1. Do not duplicate your basic colours. Choose between black or navy or brown (which is now the new black). Build your wardrobe as you would a house – foundation first, then add and embellish, mix and match, and enrich season after season, year after year, always keeping the same foundation.
2. You should have a selection of hot (warm), cool, basic and light colours in your wardrobe.
a) Hot colours – red, peach, pumpkin, purple, lilac, coral, yellow, pink, wine or burgundy
b) Cold colours – blue, teal, emerald, turquoise, apple green, aqua, midnight blue, mint, bottle green.
c) Basic colours – navy, black, grey, brown, stone, tan.
d) Light colours – white, ivory, cream
3. Most mistakes result from having too many bottoms and very few tops. You need to have at least five tops for every skirt or trousers you own. People will always notice your top half more than your bottom half.
4. The trick is to work with a few items of clothing in different colours, styles, silhouettes and fabrics that will co-ordinate with each other.
5. Be consistent and keep everything toned. These pieces are the skeleton of your wardrobe. Colours and prints will come later as you add tops, scarves and other pieces.
6. Tops and bottoms with different printed patterns will not mix and match well. It is best to buy your major print first (one you absolutely love), and then pick up the plain colours from the strongest colours in the print. 75% of your wardrobe should be plain colours, 25% could be prints.
7. The first step is to figure out your lifestyle needs, and plan your wardrobe around them. In the beginning it takes time and patience to work this puzzle out.
8. When you start to build your basic foundation wardrobe, try to use a total lifestyle concept, which will accommodate both formal and informal wear. You should not need to have a section in your wardrobe for “smart” and another section for “casual” clothes. Each piece in your wardrobe may come from a different lifestyle group, but when coordinated they should look great together.
9. Each item of clothing you buy must mix and match with at least three other pieces in your existing wardrobe – in that case if you have say 30 items in your closet and each of them goes with three other outfits, you will have ninety completely different combinations to wear. This is what creates a totally versatile wardrobe.
10. It is far more versatile to mix and match separates than dresses, so try to limit the number of dresses in your wardrobe. You can always wear a top and skirt together to look like a dress, but they can also be coordinated with other items. This will not only save you money, but will give you many more outfits to wear.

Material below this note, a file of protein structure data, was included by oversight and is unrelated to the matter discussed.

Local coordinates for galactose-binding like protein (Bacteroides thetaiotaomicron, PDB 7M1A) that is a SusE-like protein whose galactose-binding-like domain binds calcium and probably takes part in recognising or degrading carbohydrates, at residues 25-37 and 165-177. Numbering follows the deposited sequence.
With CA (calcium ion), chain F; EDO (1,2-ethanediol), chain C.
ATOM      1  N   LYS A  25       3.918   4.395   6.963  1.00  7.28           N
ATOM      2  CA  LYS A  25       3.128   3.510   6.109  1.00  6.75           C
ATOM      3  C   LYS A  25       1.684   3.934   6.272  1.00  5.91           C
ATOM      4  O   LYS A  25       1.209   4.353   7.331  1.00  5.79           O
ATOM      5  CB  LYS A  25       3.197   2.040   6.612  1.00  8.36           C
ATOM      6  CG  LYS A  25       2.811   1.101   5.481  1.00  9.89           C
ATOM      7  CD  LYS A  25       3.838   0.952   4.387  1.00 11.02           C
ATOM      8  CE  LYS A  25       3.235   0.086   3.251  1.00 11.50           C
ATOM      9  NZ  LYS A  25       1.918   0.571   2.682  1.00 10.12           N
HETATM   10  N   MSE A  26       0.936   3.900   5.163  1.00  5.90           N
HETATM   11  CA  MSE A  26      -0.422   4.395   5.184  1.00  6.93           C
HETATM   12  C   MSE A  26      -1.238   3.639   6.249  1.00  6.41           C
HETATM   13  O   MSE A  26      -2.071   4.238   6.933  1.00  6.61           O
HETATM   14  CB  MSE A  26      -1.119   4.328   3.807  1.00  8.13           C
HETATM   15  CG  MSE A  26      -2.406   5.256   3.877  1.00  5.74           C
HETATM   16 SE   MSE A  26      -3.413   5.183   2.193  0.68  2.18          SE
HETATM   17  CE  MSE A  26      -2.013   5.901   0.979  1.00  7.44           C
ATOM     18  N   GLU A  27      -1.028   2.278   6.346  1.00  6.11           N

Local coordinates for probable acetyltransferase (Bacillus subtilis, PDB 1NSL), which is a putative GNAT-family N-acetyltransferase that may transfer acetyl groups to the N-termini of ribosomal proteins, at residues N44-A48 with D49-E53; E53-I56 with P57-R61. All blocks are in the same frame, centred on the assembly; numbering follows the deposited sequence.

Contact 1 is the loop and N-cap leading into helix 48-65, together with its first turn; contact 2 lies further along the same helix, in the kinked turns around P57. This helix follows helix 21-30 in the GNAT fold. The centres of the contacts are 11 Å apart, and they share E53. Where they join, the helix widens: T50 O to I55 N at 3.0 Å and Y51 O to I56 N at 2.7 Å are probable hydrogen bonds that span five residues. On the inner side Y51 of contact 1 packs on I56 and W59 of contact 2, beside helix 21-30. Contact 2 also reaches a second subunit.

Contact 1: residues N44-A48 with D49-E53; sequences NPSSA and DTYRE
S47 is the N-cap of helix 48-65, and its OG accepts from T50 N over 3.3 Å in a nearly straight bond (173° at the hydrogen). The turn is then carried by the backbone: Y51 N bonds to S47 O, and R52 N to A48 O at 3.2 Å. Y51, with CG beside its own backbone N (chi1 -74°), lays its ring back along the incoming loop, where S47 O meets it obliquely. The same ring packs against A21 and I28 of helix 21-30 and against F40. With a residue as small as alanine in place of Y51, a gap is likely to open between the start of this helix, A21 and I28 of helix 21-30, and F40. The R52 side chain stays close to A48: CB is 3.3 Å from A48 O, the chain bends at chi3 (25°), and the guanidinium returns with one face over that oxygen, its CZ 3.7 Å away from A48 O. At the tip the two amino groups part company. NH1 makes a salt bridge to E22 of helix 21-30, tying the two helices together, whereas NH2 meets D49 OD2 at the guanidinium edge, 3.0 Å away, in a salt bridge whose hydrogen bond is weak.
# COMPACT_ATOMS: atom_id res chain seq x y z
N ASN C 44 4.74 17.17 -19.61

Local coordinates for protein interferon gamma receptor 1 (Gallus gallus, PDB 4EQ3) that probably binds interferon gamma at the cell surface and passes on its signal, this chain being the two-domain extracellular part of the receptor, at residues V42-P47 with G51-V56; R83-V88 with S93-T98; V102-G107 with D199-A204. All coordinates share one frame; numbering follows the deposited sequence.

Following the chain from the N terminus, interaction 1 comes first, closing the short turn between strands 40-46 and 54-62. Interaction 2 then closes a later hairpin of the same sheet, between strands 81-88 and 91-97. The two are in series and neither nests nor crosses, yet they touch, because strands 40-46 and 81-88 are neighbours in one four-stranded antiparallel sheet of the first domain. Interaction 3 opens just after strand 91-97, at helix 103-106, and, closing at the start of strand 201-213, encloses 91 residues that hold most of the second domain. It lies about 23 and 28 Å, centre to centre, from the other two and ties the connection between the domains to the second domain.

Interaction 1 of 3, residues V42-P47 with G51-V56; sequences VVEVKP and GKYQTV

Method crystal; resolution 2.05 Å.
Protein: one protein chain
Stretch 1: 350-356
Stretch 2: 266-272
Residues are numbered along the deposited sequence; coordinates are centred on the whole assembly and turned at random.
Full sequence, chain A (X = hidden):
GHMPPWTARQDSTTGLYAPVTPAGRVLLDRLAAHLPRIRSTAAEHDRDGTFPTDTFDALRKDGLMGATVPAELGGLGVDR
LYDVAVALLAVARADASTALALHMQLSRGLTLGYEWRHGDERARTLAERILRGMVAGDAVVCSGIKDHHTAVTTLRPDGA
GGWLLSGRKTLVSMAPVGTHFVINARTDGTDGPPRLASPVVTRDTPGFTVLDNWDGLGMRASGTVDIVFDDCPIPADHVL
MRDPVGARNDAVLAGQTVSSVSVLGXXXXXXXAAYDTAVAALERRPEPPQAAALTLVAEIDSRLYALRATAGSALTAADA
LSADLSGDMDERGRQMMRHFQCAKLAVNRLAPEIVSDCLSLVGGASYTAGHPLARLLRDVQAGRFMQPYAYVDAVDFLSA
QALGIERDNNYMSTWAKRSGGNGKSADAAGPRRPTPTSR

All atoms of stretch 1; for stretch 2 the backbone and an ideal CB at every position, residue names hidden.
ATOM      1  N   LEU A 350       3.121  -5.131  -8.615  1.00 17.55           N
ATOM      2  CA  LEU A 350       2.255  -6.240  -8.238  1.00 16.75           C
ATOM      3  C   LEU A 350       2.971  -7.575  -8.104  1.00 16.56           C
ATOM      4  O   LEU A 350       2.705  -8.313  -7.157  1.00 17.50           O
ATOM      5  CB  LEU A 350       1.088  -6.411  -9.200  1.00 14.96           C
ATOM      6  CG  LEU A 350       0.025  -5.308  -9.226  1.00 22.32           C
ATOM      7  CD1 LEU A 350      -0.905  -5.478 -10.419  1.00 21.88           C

11. Shapes of clothes need to be classically simple, pure, clean. Details also – nothing too fashiony – keep them simple. All the shapes must work together, so that a jacket can be worn with not just one skirt or trousers, but with two or three, and perhaps with a dress as well. If you find one shape that suits you and that you love in any items (trousers, blouses, sweaters), and if it works as a good basic, stick to it. You could even buy several in that shape, of course in tones that suit you.
12. If you need to span seasonal changes, begin with your autumn / winter clothes. Winter fabrics are more expensive and therefore winter clothes are more expensive. It is best to begin looking for pieces that are seasonless – silk blouses, wool sweaters, cardigans (which be worn as summer jackets), raincoats with button out linings, jersey pieces which can be layered on in colder weather and worn alone in summer.
13. If you spend most of your time in a work environment, you will be surrounded by many of the same people every day. You will want to change your look each day for them as well as for yourself. For this kind of flexibility you will need a minimum of twelve pieces of clothes:
a) Two jackets
b) Three skirts or trousers
c) Four blouses or tops
d) Two sweaters
e) One dress
These twelve items will create four suits, three dress and jacket looks, and several skirt / trouser and sweater combinations.
14. You should be able to wear at least 70% of your clothes on a regular basis. The other 30% should be fashionable items, evening wear and so on.
a) 50% of your clothes should be basics i.e. part of your permanent wardrobe which you are continually building upon
b) 30% should be fashionable basics i.e. a blouse or cardigan in this year’s colour and which you should be able to keep wearing for years.
c) 20% should be high fashion items, which you will probably only wear for a few months or a year or so. These could be tops, scarves, or shoes, even bottoms. These will make you feel up to date and not frumpy. However they should be in the right styles and colours for you